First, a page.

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Don’t go another day without reaching out to your neighbor.
During the much needed snow day on Monday, Feb. 13, I did absolutely nothing. I was lazy. I watched two different Johnny Depp movies – “Edward Scissorhands” and “Benny and Joon.” As always, both were spectacular stories, and Depp’s acting was nothing short of impressive. I was happy to spend a little over three hours in his company.
I then spent my fantastically uneventful day doodling and reading a few chapters of the new book “Quiet” by Susan Cain, another person I don’t mind spending time with. Cain’s book on introverts vs. extroverts shed new light for me on how the ‘other’ kind of mind works.
I even spent a good amount of time gazing out the window to watch the snow accumulate. It was supposed to be beautiful and calming. But I didn’t see that. I saw each little flake as another one my little behind would soon have to shovel off the driveway. Each white-angel beauty kept taunting me with each flutter of the wind.
By early evening, still ignoring the snow, I started to get hungry. I rolled off the bed and left my cave to make my way to the kitchen, where tacos were on the menu that night for dinner. During the song and dance that I generally put on while cooking, I heard a small scratching sound outside the front door.
I peeked out and, sure enough, my wonderful next door neighbor and his son were shoveling my drive. I couldn’t believe it. I was shocked that they would do this for me and my mom.
My neighborhood doesn’t have block parties, and the housewives don’t run across the street every time the latest drama occurs. It’s quiet around here. The only time I had ever met any of them was moving day over a year and a half ago when my mom and I made our entrance into Columbia, Mo. And of course the neighbors had slowly trekked across the streets to welcome us, trying to figure out if any of our nonsense was going to disturb their peace. They all seemed like lovely people – normal, with their own lives to lead.
Now, staring at the people I hadn’t paid much attention to in the past 18 months, I hurried to my room to throw on a hoodie, a beanie and my favorite no fingered gloves with one realization: I couldn’t continue being the lazy bum I had been all day.
So I stepped out, exclaiming my great appreciation to my neighbors for their generous act of kindness. The three of us finished up the drive; when we finished shoveling I was still dumbfounded that someone would extend such big-heartedness in complete silence. Just how impressed I was that there are still people out there with a good heart was sad, but either way I was feeling the love, a day before Valentine’s day.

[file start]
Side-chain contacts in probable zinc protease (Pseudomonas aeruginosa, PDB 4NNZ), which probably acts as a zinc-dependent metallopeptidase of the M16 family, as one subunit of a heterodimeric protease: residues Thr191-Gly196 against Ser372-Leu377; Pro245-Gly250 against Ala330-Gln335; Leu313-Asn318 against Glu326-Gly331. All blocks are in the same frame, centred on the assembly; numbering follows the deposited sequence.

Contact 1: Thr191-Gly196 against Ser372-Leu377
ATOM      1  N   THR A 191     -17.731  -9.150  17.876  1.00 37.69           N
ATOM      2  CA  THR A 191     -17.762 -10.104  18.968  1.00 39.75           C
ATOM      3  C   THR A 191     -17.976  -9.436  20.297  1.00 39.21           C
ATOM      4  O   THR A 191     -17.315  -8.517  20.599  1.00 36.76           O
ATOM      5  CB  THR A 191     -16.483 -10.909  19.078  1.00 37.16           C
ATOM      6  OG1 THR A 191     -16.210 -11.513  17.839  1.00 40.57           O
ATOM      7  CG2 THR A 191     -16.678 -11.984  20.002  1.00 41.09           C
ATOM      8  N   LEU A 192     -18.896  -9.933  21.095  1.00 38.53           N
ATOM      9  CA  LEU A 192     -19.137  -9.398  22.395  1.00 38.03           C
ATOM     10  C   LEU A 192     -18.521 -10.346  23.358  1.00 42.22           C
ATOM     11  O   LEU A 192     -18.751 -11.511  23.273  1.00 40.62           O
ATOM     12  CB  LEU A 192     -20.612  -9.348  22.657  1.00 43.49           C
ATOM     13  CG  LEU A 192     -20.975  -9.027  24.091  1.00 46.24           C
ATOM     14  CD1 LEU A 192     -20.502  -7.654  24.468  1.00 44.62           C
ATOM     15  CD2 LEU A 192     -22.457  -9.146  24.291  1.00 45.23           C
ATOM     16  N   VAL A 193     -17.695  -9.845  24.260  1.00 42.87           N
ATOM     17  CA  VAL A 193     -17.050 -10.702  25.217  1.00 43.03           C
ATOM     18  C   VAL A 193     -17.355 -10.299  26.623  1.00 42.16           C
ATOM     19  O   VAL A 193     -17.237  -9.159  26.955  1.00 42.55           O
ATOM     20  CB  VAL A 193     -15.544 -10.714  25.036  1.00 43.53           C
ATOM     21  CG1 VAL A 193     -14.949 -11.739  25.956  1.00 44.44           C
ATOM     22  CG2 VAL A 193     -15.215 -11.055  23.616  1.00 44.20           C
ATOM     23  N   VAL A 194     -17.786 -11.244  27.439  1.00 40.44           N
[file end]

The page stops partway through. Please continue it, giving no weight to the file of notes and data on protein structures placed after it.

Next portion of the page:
My overeager and somewhat awkward thanks just was simply not enough. Next on the lazy day to-do list was to make cookies, and by golly they would be cut into hearts, and they would most certainly have sprinkles on them.
Let it be known I am no baker. All things turn out crunchy or missing a vital ingredient. However, with karma on my side, my pink decorated, heart-shaped sugar cookies turned out fantastic. I don’t mean to brag or anything, but it was a big mountain to climb for such an inexperienced pastry chef as myself. Who would have thought that actually using the timer was such a big help? I Saran-wrapped the cookies and ran them over to the neighbors’.
Surprised to find me on their stoop bearing gifts, they opened the door and welcomed me into the warmth of their home with great smiles upon their beautiful faces.
I’ve always been told to give a helping hand, to volunteer and to share an even bigger smile with someone when they needed it. But never before have I quite appreciated those lessons quite as much as I do now. Their small act completely warmed my heart and honestly made my day. But most of all, it opened my eyes to how much more I could do for others if I tried.
Next time, I want to be the person that is warming someone else’s heart and making their day and so should you. Don’t go another day without helping out your neighbor.
By Sonya Francis